Ofsted: Finally on the right track?

Written by: Deborah Lawson | Published:
Deborah Lawson, general secretary, Voice

Ofsted is finally showing signs of positive change, says Deborah Lawson – but will it stay the course?

In the report Forgotten Children: Alternative provision and the scandal of ever increasing exclusions (July 2018), the Education Select Committee rightly expresses concerns about “the over-exclusion of pupils” and “hidden”, or informal, exclusions.

While such practices cannot be condoned, they are the inevitable consequence of a fragmented, “marketised” system where schools must compete for funding and dwindling pools of staff and resources, while under the intense pressures of league tables, scrutiny of their results, demands to “solve” social mobility, and the Ofsted inspections that enforce the government’s target-driven agenda.

Meanwhile, Ofsted itself is facing something of an existential crisis, trying, it seems, to steer a subtly different course under its new chief inspector Amanda Spielman while being pushed in potentially different directions by MPs, the National Audit Office (NAO) and the unions (my own included).

The Select Committee recently accused Ofsted of not providing the level of assurance about the quality of education that schools and parents need, commenting that the Department for Education (DfE) needed to be clearer about “the purpose of inspection”.

In May, the NAO found that “Ofsted does not know whether its school inspections are having the intended impact: to raise the standards of education and improve the quality of children’s and young people’s lives” – which surely calls into question the very purpose and direction of Ofsted.

When our schools are desperate for increased funding to keep going, let alone improve, it is shocking that “Ofsted cannot demonstrate that its inspection of schools represents value for money”.

Voice, in response to members’ concerns, has long called for Ofsted inspections to be more consistent, and to be supportive and positive, rather than punitive and negative. We believe Ofsted should be about enabling, not penalising, education professionals.

More recently, there have been encouraging signs of a change of emphasis from Ofsted, suggesting that in future “exam factory” schools that narrowly teach to the test will be marked down and the emphasis on exam results will be downgraded.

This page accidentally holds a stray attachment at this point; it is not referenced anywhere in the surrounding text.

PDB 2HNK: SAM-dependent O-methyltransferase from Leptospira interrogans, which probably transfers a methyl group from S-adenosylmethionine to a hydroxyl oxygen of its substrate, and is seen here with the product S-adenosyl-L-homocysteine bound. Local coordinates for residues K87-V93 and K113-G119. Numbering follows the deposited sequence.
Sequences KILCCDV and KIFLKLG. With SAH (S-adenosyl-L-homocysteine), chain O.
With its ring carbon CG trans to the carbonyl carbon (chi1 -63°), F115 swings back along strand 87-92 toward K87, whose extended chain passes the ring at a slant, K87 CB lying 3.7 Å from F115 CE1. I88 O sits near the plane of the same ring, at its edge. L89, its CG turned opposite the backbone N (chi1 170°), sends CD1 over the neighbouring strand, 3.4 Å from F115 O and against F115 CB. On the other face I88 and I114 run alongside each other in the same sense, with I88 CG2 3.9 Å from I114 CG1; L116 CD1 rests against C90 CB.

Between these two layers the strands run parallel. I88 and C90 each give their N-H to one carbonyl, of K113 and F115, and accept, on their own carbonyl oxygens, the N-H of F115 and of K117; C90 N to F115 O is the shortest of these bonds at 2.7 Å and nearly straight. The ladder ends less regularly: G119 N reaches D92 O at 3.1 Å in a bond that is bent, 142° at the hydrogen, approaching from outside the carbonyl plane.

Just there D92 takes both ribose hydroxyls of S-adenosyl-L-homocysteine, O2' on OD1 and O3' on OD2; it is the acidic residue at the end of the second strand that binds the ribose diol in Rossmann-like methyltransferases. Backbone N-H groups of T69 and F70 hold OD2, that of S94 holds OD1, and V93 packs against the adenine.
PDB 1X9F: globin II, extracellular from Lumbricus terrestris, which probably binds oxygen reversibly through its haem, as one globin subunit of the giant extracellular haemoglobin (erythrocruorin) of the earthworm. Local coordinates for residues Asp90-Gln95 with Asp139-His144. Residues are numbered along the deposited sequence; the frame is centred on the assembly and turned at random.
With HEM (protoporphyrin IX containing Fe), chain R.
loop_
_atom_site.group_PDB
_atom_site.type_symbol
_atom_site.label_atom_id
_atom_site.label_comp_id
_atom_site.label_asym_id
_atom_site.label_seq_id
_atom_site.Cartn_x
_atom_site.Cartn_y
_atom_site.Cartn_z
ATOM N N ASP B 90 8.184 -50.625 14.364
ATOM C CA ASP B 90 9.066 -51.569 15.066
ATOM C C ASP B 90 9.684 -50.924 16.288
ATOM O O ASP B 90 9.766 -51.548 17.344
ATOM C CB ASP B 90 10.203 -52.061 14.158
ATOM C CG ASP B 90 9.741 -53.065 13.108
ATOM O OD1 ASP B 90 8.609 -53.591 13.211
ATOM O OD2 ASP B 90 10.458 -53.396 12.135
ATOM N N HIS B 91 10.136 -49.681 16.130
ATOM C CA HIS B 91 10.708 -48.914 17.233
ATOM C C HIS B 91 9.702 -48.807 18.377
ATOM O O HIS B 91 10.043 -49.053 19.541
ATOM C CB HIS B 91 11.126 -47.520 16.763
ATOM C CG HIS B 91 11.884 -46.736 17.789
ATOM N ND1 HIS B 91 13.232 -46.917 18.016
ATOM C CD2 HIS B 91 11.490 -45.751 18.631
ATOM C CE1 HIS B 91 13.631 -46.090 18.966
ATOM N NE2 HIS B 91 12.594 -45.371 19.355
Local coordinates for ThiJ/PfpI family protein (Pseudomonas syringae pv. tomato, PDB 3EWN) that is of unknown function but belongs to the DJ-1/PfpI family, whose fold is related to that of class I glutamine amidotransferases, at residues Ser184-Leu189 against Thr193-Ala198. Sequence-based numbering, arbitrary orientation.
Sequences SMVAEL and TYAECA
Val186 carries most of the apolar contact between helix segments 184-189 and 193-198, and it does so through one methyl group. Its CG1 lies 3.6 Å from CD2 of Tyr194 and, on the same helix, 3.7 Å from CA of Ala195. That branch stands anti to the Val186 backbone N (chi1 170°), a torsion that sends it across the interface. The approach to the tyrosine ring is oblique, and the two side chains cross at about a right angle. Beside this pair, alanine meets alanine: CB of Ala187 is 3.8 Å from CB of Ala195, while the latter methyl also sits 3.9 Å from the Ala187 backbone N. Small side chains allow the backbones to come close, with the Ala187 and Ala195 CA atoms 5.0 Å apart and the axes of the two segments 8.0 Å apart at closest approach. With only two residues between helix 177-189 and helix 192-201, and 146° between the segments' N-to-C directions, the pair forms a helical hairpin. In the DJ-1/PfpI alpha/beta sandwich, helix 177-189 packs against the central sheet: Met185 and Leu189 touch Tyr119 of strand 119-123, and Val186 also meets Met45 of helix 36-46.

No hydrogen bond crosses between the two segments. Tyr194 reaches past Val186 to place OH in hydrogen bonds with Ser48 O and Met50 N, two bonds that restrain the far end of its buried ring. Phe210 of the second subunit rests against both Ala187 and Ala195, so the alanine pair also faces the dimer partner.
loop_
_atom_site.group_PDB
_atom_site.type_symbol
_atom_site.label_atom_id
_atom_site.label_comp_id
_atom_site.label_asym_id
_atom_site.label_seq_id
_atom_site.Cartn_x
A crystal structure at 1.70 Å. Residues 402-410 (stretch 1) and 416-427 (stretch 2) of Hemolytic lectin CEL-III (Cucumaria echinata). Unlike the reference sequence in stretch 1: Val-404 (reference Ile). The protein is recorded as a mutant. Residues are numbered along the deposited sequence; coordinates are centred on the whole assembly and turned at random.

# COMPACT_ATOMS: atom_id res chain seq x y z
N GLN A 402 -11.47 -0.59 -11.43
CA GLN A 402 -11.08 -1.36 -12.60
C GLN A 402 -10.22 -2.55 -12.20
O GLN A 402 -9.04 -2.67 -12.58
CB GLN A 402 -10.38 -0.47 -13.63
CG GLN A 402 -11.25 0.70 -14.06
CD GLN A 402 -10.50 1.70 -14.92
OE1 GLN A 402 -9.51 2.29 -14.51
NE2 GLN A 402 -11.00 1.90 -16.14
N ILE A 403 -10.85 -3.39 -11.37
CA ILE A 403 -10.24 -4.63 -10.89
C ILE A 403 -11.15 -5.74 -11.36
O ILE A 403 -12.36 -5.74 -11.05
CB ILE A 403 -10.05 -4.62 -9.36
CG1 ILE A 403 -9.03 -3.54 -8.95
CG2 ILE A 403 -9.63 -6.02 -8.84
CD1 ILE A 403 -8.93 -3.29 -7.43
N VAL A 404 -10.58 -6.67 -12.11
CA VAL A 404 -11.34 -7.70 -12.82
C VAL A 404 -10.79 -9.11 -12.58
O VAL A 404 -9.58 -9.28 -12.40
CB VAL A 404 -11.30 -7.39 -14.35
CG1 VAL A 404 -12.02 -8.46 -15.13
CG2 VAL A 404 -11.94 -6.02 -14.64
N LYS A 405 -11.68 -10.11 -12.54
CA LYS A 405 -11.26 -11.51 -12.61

The DfE has defended the use of exams as a measure to judge school performance. But it is only one measure. The outcome of an inspection should not rest, or be perceived to rest, on exam results and league tables.

In a speech to the Education Policy Institute, Ms Spielman spoke of Ofsted being “too data-driven” and said that it “should focus on what happens in schools, as opposed to school leaders feeling they must justify their actions with endless progress and performance matrices”.

In her online commentary last month she admitted that inspectors have put “too much weight on tests and exam results” and “not enough emphasis on the curriculum” (see http://bit.ly/2yaQVMy). These themes were echoed in Ms Spielman’s most recent speech (October 11), when she outlined a new “Quality of Education” judgement (Schools prepare for January consultation over Ofsted plans, SecEd, October 2018: http://bit.ly/2NJQxd9).

I can agree with all that. Voice wants to engage positively with Ofsted to achieve solutions that benefit education, pupils and the whole education workforce.

Schools need to be inspected to ensure standards and accountability and teachers are not averse to that principle. The problem with the current system is the process employed, its inconsistencies and its often punitive nature. This supports neither education nor education professionals.

As Sir Mike Griffiths wrote in SecEd last month (A plea to Damian Hinds, SecEd: http://bit.ly/2REztbC): “Our accountability system needs to evaluate school effectiveness, but based on more than success in reaching very restrictive arbitrary criteria. Are children happy? Resilient? Stretched? Challenged? Excited? Stimulated? Educated? We must evaluate what is important, not just what is easy to measure.”

We should indeed look again at Sir John Dunford’s idea of “intelligent accountability”.

Successive governments have turned education into a market and unsuccessfully attempted to manage the market. They have talked about “freedom” – introducing free schools and academies and competition and pushing local authorities out – while creating a new and expensive bureaucracy of regional commissioners and multi-academy trusts, micro-managing the curriculum, “standards” and accountability, and using Ofsted to enforce their agenda.

Successful schools are successful despite, not because of, this marketisation. They are successful because of strong leadership which believes in values, empowers teachers, and values their judgement, skills, knowledge and expertise. What they need is an inspection regime that does the same.

  • Deborah Lawson is the general secretary of Voice.


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